US default is global economy’s ticking time bomb


In July, Fitch Ratings analyst Charles Seville put out a rather perfunctory report on how the US Congress might handle America’s credit rating.

Like most, he assumed lawmakers would be prudent. He spelled out, though, what might transpire if Republicans acted as irresponsibly as they did in 2011, back when Standard & Poor’s yanked away Washington’s AAA status.

“Failure to raise the debt limit in time to prevent a default – in the absence of a formal way of prioritizing debt service – is a meaningful but remote tail risk to the rating,” Seville said.

Not remote enough, it seems.

On Monday, returned to their 2011 couch. They blocked a bill that would’ve funded the US government and staved off a default. That action, 10 years after similar Republican Party folly, spooked world markets as rarely before.

It also put the US Treasury Department into damage control mode. On Tuesday, Treasury Secretary Janet Yellen said Washington will run out of options to avoid breaching the debt limit on October 18, pushing the US to the brink of default. This new deadline has markets on edge about the outlook for the linchpin of the global financial system.

Republicans are“playing a dangerous game with the debt limit,” says Mark Zandi, chief economist at Moody’s Analytics.

Zandi thinks a deliberate and prolonged debt-payment impasse could cost the US economy six million jobs, destroy as much as US$15 trillion in household wealth, drive unemployment toward 9% from roughly 5% now and devastate global markets.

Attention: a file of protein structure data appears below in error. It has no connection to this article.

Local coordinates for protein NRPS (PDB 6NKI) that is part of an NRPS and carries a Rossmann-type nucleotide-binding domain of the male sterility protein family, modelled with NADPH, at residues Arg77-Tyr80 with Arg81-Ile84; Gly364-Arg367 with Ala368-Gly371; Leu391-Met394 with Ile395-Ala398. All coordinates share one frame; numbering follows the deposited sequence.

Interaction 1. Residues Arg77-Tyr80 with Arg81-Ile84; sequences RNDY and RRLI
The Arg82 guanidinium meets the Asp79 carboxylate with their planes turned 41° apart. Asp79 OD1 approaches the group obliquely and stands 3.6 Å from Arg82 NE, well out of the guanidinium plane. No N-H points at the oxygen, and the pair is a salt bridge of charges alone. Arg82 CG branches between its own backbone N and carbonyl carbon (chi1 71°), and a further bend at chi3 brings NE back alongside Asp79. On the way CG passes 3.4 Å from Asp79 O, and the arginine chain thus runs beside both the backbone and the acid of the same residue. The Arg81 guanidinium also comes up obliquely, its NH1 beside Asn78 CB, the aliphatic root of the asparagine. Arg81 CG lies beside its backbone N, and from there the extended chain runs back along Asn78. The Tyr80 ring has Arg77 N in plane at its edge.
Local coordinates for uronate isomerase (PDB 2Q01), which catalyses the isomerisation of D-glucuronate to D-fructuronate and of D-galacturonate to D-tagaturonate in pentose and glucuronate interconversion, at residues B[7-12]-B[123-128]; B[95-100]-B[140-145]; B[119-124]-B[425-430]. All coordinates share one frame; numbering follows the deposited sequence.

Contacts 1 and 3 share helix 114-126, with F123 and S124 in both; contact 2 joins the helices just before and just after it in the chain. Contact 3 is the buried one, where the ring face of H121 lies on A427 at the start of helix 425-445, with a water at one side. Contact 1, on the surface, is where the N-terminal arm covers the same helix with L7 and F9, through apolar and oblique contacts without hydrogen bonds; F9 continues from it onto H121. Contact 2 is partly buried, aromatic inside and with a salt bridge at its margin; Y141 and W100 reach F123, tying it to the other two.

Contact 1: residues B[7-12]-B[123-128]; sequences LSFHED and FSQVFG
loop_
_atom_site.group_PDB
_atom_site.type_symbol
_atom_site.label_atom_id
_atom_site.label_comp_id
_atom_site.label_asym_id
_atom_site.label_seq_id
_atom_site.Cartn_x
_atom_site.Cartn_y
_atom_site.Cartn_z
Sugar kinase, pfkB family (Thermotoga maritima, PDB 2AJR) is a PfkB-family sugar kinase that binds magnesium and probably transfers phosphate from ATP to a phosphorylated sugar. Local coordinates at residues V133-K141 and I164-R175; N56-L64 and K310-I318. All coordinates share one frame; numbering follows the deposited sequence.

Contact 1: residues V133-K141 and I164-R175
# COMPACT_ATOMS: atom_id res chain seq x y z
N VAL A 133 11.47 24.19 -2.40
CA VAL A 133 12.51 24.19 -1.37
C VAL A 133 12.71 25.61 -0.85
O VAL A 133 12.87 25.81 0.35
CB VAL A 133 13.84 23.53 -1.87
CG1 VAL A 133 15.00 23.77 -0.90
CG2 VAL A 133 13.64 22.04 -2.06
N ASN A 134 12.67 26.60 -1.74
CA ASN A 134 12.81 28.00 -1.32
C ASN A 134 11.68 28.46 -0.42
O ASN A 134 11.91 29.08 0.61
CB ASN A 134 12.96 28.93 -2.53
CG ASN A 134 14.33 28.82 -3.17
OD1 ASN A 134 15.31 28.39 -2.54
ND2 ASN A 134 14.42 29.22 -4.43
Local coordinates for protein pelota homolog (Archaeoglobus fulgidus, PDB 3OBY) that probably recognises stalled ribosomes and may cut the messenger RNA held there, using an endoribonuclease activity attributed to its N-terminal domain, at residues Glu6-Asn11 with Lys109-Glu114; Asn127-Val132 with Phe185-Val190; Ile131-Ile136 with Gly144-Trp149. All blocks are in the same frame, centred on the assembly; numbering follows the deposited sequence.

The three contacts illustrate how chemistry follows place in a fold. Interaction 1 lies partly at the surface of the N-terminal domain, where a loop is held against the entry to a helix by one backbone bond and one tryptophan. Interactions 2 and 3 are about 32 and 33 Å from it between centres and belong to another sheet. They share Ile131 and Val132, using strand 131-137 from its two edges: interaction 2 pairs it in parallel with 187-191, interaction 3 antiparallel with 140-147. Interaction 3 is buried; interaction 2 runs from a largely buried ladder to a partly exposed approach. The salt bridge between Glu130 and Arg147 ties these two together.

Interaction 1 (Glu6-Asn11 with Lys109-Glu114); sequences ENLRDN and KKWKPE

“This economic scenario is cataclysmic,” Zandi argues.“The downturn would be comparable to that suffered during the financial crisis” of 2008.

It is also playing right into the hands of a Chinese government keen on supplanting the dollar .

Evergrande vs US default

It hardly helps that Washington’s debt exploded by $8 trillion during Donald Trump’s four years as US president alone. That’s more than twice the size of Germany’s annual gross domestic product, putting the US on a path to a $30 trillion national debt.

Covid-19 has greatly increased the financial fault lines. Coming on top of the fallout from Trump’s trade war, the pandemic slammed growth, tax revenue flows and balance sheets everywhere. It left Group of Seven (G7) governments with fewer fiscal and monetary tools to battle today’s stagnant growth environment.

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